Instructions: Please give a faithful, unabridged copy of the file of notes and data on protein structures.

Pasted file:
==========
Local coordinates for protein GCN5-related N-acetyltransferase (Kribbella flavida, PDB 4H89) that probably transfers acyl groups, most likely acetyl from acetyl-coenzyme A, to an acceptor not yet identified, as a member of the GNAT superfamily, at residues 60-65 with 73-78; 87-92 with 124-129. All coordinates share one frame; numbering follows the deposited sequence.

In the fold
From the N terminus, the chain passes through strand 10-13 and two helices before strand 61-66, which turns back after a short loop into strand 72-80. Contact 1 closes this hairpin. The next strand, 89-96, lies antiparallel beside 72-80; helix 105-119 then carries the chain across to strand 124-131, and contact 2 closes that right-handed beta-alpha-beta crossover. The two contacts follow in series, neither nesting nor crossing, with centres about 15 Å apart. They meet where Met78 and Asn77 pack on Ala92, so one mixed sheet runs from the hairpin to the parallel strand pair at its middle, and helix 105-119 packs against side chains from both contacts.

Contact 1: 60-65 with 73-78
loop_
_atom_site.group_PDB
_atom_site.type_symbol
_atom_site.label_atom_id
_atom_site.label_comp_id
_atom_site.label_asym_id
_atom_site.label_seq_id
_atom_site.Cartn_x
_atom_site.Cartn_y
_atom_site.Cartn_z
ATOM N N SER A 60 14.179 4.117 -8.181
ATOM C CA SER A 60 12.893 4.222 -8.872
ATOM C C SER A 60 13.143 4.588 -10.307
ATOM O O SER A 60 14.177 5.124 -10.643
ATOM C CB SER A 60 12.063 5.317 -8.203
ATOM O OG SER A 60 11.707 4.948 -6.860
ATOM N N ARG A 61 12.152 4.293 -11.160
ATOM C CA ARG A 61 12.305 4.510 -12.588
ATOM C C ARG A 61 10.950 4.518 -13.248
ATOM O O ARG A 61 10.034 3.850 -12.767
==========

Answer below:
Local coordinates for protein GCN5-related N-acetyltransferase (Kribbella flavida, PDB 4H89) that probably transfers acyl groups, most likely acetyl from acetyl-coenzyme A, to an acceptor not yet identified, as a member of the GNAT superfamily, at residues 60-65 with 73-78; 87-92 with 124-129. All coordinates share one frame; numbering follows the deposited sequence.

In the fold
From the N terminus, the chain passes through strand 10-13 and two helices before strand 61-66, which turns back after a short loop into strand 72-80. Contact 1 closes this hairpin. The next strand, 89-96, lies antiparallel beside 72-80; helix 105-119 then carries the chain across to strand 124-131, and contact 2 closes that right-handed beta-alpha-beta crossover. The two contacts follow in series, neither nesting nor crossing, with centres about 15 Å apart. They meet where Met78 and Asn77 pack on Ala92, so one mixed sheet runs from the hairpin to the parallel strand pair at its middle, and helix 105-119 packs against side chains from both contacts.

Contact 1: 60-65 with 73-78
loop_
_atom_site.group_PDB
_atom_site.type_symbol
_atom_site.label_atom_id
_atom_site.label_comp_id
_atom_site.label_asym_id
_atom_site.label_seq_id
_atom_site.Cartn_x
_atom_site.Cartn_y
_atom_site.Cartn_z
ATOM N N SER A 60 14.179 4.117 -8.181
ATOM C CA SER A 60 12.893 4.222 -8.872
ATOM C C SER A 60 13.143 4.588 -10.307
ATOM O O SER A 60 14.177 5.124 -10.643
ATOM C CB SER A 60 12.063 5.317 -8.203
ATOM O OG SER A 60 11.707 4.948 -6.860
ATOM N N ARG A 61 12.152 4.293 -11.160
ATOM C CA ARG A 61 12.305 4.510 -12.588
ATOM C C ARG A 61 10.950 4.518 -13.248
ATOM O O ARG A 61 10.034 3.850 -12.767